I wander into the fields and woods this soft and cloudy morning.
Clover is keeping the paths green, along with some dandelions, some plantain. Wind rustles the dry grass and the brittle leaves. I can hear distant crows but no other birds for the first miles. Then the whinny of a robin as though it were frightened or had been attacked.
Craneflies follow me up into High Prairie. Moss is still bright beside me, becomes the dominant green in the woods. A few red raspberry branches and a bank of honeysuckles keep their leaves.
Nettles, protected by wild roses, grow back in the valley. Teasel is dark and stiff in the dull goldenrod fields.
The fruits of the Osage tree are all yellow on the ground. The lichens lie on the rocks, pale greens and pastels.
Then I watch the landscape down the valley: bands of grays and browns above a sky of stratus clouds strangely glowing from the hidden sun. The trees are black, pasture chartreuse: a cross section of the winter, veins of this particular time. On the footbridge, walnut hulls, have been shredded by squirrels, staining the wood purple.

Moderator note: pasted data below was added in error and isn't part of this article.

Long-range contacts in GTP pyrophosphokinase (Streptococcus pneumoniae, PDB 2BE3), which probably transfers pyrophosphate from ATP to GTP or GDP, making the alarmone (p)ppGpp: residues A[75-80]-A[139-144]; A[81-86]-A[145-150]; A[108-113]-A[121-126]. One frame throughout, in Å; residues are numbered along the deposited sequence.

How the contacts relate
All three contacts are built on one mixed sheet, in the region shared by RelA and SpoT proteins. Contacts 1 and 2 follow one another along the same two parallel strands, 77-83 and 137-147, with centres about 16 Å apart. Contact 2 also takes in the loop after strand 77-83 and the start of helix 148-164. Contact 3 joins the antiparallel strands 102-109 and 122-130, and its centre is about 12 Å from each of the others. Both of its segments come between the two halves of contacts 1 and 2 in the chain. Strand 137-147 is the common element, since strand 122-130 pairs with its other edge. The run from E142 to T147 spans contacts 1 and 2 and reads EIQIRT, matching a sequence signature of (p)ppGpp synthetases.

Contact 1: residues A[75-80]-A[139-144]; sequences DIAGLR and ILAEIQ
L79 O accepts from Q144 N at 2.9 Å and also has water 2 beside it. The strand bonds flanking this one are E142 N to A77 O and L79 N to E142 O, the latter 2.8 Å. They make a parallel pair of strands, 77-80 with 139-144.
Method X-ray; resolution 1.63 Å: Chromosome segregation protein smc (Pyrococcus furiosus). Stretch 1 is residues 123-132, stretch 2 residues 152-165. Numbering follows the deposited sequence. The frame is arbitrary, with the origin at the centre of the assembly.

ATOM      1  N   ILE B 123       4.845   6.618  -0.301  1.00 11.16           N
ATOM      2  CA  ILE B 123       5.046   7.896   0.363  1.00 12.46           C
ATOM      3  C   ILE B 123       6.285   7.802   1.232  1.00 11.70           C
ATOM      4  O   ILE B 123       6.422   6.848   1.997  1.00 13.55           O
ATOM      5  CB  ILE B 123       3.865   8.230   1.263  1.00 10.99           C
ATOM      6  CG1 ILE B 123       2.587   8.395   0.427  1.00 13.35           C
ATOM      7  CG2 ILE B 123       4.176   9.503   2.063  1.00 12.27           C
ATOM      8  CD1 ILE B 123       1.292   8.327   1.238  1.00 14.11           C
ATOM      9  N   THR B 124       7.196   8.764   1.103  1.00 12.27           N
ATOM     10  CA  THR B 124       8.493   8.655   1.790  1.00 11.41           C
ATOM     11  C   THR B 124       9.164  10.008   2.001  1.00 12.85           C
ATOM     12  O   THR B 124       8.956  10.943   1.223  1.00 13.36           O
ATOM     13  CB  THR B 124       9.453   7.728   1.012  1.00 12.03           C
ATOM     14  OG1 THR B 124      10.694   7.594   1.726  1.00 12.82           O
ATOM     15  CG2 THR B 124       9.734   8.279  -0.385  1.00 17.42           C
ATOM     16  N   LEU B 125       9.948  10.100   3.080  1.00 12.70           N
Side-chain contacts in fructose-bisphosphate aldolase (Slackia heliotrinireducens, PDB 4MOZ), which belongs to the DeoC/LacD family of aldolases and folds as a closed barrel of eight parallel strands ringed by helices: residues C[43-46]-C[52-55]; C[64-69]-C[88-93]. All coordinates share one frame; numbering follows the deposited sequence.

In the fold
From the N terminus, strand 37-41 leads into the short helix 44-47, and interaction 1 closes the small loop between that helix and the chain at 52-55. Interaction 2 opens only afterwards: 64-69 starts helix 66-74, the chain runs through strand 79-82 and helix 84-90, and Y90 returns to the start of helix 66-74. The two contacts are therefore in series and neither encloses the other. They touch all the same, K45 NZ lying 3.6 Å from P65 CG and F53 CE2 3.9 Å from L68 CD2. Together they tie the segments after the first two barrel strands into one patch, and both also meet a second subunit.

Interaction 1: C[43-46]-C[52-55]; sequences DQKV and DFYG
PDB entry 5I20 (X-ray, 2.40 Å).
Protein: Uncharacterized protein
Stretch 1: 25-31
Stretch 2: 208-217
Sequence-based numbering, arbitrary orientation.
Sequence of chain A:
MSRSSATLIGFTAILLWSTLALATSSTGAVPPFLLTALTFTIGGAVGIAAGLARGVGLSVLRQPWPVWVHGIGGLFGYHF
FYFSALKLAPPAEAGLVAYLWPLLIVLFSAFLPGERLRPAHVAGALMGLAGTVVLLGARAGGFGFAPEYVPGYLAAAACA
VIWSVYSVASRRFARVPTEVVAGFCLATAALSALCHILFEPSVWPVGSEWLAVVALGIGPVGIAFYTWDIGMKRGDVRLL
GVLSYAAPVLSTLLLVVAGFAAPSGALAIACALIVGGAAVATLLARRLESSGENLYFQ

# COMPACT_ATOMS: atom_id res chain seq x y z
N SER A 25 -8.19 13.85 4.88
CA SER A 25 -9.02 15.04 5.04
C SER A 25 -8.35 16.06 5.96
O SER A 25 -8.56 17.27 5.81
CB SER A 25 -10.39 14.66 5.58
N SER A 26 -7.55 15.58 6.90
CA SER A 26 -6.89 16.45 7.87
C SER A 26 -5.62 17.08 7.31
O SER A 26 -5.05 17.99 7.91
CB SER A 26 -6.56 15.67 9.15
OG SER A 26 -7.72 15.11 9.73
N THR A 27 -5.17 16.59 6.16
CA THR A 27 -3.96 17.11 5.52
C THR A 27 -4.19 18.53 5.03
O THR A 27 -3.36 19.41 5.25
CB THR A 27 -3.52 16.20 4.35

Coming back, I hear a pair of flickers; they screech then fly off toward the river. Near the water, I startle three small tan moths that struggle to escape through the cold.
This is Bill Felker with Poor Will’s Almanack. I’ll be back again next week with notes for the first full week of Early Winter. In the meantime, watch the fragments of the old year. Now they are becoming the pieces of a new season, Early Winter, the first season of the New Year.